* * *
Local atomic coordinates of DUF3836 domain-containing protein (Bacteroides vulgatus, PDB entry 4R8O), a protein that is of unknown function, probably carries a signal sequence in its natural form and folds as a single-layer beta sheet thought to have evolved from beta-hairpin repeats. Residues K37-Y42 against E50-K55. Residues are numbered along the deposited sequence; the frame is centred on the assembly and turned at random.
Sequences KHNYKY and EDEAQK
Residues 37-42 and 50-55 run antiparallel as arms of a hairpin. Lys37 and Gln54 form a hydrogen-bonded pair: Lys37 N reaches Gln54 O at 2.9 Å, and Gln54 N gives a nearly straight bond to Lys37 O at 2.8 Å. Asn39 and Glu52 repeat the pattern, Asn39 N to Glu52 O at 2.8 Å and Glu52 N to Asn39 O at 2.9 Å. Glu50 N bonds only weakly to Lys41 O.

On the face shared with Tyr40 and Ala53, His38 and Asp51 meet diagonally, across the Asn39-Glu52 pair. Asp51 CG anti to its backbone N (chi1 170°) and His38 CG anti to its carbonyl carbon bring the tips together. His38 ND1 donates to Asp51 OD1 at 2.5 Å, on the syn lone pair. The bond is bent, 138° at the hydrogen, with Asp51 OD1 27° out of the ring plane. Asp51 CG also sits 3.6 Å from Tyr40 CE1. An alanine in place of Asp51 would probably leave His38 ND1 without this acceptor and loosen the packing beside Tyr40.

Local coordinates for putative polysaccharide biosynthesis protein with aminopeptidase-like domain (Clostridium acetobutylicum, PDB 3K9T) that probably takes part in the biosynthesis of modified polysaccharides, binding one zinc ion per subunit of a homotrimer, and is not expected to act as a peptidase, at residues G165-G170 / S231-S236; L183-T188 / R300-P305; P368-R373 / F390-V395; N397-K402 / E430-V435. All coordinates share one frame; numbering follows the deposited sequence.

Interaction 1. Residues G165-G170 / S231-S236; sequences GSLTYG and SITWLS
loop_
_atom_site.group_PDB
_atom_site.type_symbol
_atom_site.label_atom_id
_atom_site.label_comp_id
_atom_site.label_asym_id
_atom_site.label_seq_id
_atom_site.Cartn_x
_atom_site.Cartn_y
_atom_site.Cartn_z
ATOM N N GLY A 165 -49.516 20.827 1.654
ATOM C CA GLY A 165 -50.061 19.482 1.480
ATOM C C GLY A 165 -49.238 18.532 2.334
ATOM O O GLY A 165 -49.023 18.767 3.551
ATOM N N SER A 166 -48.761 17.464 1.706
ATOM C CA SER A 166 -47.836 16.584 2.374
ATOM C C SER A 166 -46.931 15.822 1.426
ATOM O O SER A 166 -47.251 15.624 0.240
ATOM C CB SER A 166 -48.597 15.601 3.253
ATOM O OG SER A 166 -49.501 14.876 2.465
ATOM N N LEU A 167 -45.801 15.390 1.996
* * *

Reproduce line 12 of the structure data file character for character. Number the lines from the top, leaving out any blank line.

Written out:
_atom_site.label_asym_id